But despite these positive developments, financialisation has contributed to a whole assortment of negative trends and consequences. We will address only two—commoditisation and short-termism. Financialisation has tended to completely commoditise businesses, reducing the meaning of this human enterprise to nothing but a price. In particular, the financial sector has contributed to this commoditising trend by equating the purpose of business to shareholder wealth maximization. Shareholder value has become virtually the sole metric by which business leaders determine their performance and their worth. In the current climate, the call to “maximise shareholder wealth” remains dominant and is the leading theory taught in many business schools. Along with this commoditisation have come short-term mentalities under which leaders are tempted to become fixated on the upside potential for short-term success, and to undervalue the downside risk of excessive risk-taking and strategic failure. It is perhaps not surprising that the opportunity to acquire enormous wealth in relatively short timeframes provides a strong incentive for dysfunctional behaviour. Pope Benedict XVI noted these dangers when he wrote: “Without doubt, one of the greatest risks for businesses is that they are almost exclusively answerable to their investors, thereby limiting their social value…. It is becoming increasingly rare for business enterprises to be in the hands of a stable director who feels responsible in the long term, not just the short term, for the life and results of the company”.6
Cultural changes: As already discussed, the impact of new levels of contact between nations through globalisation, and between individuals through technology, has resulted in significant cultural change. For the Christian business leader, two related key cultural changes have been the turn to individualism in the West and higher levels of family breakdown than in the past. With a strongly utilitarian view of economics and even of society on the rise, whole populations are encouraged to focus on achieving “what works for me”, independently of the effects on others, with results that negatively impact family life. “Values” are seen as relative, measured by their contribution to individual preferences and business gains. Work becomes simply a means to afford the pleasures of life that each person chooses. Rights become much more important than duties; sacrifice for a larger good is no longer considered. These attitudes fuel the drive of top management to claim a disproportionate share of the wealth created, for employees to nurture an attitude of entitlement, and for customers to foster a culture of instant gratification.
Fortunately, new movements and programs have been developed in an effort to take moral and spiritual life more seriously in relation to business. Faith-and-work groups, spirituality of work programs, business ethics training and social responsibility projects, are all helping business leaders to manage their companies in the spirit of St. Paul’s exhortation: “But test everything; hold fast what is good" (1 Thes 5:21).7 Many of these groups and movements are enabling business leaders to recognise their work as a vocation and the role their businesses play in contributing to the common good.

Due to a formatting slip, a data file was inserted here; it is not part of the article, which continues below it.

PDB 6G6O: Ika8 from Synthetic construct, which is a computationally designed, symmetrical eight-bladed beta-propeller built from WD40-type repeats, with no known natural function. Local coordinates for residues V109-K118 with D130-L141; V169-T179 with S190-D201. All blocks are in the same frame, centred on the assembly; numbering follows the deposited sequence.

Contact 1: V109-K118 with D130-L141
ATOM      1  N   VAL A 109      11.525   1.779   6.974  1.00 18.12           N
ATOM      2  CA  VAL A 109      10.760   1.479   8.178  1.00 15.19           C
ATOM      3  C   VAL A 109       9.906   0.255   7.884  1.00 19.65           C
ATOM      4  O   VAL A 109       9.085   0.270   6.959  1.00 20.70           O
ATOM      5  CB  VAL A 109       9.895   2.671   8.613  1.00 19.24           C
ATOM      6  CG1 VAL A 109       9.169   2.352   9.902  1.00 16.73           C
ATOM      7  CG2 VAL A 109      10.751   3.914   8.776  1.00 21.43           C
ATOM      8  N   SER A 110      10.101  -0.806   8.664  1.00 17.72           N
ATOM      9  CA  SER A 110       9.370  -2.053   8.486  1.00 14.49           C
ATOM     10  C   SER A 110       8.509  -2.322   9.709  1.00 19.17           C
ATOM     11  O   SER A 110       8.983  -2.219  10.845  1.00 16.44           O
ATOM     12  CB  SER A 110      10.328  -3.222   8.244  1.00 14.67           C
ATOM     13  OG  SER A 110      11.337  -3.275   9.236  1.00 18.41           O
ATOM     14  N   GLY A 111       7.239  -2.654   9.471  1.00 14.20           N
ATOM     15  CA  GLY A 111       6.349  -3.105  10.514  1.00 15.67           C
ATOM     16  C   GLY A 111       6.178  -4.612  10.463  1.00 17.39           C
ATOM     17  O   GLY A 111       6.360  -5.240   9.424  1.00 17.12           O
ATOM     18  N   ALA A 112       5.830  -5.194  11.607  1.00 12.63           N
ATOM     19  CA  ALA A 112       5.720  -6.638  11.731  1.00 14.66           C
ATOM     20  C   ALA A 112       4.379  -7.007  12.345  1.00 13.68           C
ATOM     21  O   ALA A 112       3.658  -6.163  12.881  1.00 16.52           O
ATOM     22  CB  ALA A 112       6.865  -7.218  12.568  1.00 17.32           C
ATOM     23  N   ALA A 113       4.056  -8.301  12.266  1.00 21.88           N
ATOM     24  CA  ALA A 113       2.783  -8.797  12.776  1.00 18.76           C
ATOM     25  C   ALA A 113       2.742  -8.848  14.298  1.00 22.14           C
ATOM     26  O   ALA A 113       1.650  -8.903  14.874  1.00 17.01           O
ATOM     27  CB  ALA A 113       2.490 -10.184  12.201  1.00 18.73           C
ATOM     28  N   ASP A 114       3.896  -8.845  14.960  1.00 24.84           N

There is no doubt that globalisation, enhanced communication and financialisation can have positive consequences for the human community. A healthy respect for short-term financial performance can also be positive if it contributes to decision-making rather than being its sole driver. All these trends, however, need to be guided by ethical social principles, illuminated for Christians by the Gospel, and embedded in sound cultural institutions. Without such a constant influence, they risk being detrimental to “integral human development”.8 This is where the social teachings of the Church and our belief in God’s love can offer an authentic perspective, enabling business leaders to fulful their Christian calling.
Second Vatican Ecumenical Council, Pastoral Constitution Gaudium et Spes, 4.
Benedict XVI, Encyclical Letter Caritas in Veritate, 19.
Cf. Benedict XVI, Encyclical Letter Caritas in Veritate.
Benedict XVI, Encyclical Letter Caritas in Veritate, Chapter 6.
Benedict XVI, Encyclical Letter Caritas in Veritate, 45.
Benedict XVI, Encyclical Letter Caritas in Veritate, 40.
See the Economy of Communion from the Focolare movement, UNIAPAC, Legatus, Woodstock Business Conference, Compagnia delle Opere from the Communion and Liberation movement, as well other movements that have taken seriously the relationship of faith and business.
Benedict XVI, Encyclical Letter Caritas in Veritate, 11.